Reduce Reuse Recycle And Retail

September 17, 2007
Print
Text Size:
A A

LANSING — Reduce, reuse, recycle — and retail?

The Michigan Retailers Association is trying to boost interest among retailers in environmentally friendly practices with a new "Greentailers" recognition at its Michigan Retailer of the Year luncheon in October. Sept. 28 is the deadline to submit entry forms, available online at retailers.com or by calling Laura Adkins at (800) 366-3699.

"It's difficult to account for why retail would be behind the curve in this," said Amy Buttery, staff writer for the MRA. "Retailers struggle with a lot of issues, and this hasn't risen to the level it has, say, in manufacturing."

At Environ Auto Plus, a new auto repair shop between Holland and Zeeland, owner Michael Beukema is bringing a green sensibility to a retail business that might be considered the antithesis of the environmental movement.

"Eighty percent of the trash we produce here is recycled," Beukema said. "Fluids are properly recycled and disposed of. Oil filters are split, the paper inside is recycled and the oil is disposed of properly. The building has in-floor heating to be more efficient. Invoices — a lot of customers choose e-mail so we don't print much around here. We have no incandescent lighting; it's all compact fluorescent or fluorescent."

He rebuilds parts whenever possible. He also participates in Consumers Energy's Green Generation program, paying "pennies a day" extra to ensure the amount of electricity he uses comes from renewable resources such as wind power.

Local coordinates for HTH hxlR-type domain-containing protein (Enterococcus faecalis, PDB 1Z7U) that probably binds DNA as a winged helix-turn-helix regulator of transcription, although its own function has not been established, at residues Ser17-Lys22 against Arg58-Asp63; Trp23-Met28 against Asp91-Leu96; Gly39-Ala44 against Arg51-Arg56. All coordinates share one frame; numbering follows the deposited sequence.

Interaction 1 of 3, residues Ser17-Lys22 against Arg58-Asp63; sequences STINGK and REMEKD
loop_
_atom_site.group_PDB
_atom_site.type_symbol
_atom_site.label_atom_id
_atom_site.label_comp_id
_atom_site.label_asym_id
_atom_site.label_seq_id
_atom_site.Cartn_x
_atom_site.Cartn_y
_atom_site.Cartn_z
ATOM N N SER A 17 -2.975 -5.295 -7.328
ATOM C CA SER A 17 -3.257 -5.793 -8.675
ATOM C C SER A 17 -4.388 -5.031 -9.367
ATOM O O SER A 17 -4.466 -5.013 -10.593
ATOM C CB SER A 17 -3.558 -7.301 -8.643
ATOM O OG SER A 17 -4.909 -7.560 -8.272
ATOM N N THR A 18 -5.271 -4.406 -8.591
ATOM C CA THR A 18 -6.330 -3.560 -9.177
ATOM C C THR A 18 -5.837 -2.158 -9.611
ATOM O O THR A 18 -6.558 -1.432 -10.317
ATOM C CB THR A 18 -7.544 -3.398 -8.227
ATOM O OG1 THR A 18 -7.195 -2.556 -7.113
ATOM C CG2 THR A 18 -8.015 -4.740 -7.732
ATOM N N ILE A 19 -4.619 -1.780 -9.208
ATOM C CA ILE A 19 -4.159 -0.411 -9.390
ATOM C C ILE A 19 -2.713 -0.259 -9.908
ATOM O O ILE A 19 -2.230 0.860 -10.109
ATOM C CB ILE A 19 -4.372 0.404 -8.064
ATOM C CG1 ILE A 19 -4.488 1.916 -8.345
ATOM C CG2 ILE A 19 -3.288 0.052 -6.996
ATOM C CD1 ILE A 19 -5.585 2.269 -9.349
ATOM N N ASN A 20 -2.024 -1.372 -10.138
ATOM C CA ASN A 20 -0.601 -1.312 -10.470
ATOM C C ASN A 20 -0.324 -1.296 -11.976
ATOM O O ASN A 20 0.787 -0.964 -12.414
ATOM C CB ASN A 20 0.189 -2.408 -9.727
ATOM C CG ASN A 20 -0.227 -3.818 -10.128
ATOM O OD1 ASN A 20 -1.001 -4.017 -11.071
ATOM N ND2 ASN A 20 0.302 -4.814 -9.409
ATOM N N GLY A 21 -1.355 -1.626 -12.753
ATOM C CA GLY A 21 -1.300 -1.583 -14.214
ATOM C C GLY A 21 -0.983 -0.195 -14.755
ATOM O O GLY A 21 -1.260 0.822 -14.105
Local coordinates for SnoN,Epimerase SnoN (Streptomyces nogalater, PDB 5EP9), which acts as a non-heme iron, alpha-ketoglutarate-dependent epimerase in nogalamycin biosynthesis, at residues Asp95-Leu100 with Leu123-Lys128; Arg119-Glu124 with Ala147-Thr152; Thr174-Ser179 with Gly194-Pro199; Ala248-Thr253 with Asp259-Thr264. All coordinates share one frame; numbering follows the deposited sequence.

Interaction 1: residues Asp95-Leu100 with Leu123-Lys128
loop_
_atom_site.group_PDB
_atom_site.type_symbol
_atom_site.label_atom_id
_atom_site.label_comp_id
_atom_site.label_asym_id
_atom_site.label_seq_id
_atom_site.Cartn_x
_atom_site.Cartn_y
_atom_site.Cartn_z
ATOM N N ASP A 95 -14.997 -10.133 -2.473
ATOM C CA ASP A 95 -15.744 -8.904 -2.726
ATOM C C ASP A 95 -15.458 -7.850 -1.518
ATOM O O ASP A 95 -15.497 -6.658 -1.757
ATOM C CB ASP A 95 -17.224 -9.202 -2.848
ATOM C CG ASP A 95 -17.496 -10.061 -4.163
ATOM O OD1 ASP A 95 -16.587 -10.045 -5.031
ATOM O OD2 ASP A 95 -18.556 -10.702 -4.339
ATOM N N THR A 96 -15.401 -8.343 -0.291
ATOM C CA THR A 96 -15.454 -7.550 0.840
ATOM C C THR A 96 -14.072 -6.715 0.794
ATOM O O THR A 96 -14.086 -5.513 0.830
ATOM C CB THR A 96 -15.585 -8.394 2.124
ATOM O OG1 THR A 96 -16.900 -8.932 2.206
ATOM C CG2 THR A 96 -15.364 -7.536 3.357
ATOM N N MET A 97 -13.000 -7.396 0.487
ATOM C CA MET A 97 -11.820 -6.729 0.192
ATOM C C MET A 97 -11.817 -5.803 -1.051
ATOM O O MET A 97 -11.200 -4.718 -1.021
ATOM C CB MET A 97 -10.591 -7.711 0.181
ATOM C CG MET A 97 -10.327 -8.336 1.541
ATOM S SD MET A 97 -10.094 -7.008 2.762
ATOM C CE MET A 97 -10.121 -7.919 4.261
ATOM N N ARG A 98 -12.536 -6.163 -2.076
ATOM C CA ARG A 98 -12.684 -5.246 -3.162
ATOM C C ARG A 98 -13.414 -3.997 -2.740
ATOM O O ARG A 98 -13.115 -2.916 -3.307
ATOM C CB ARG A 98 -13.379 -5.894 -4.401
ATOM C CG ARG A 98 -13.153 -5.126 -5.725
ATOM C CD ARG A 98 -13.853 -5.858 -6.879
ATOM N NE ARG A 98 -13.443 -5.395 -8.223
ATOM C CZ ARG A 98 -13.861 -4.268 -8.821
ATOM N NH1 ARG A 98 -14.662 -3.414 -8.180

Beukema, 38, of Holland, the sole employee of the four-month-old enterprise at

10696 Chicago Drive
, fixes all types of cars but specializes in Toyota, Lexus, Scion and hybrids. He said he intends to convert a regular car into one that runs on electricity for in-town travel and plans to become expert at repairing whatever alternative fuel vehicles the automakers bring to the market.

"I've had lots of very positive feedback from customers," he said.

Buttery said retailers' green steps might include energy savings when constructing their own buildings or their use of recycled shopping bags. She cited Starbucks, Best Buy and Target for their green measures. She said the retail industry is working with the U.S. Green Building Council, which oversees the Leadership in Energy and Environmental Design program, to alter their rules so new stores can be measured against already-certified prototype stores.

"In every industry, including retail, there are some innovative, responsible corporate citizens who take these things very seriously. If others jump on the bandwagon, as long as they're doing it in a real way, that's OK," Buttery said.     

Recent Articles by Elizabeth Slowik

Editor's Picks

Comments powered by Disqus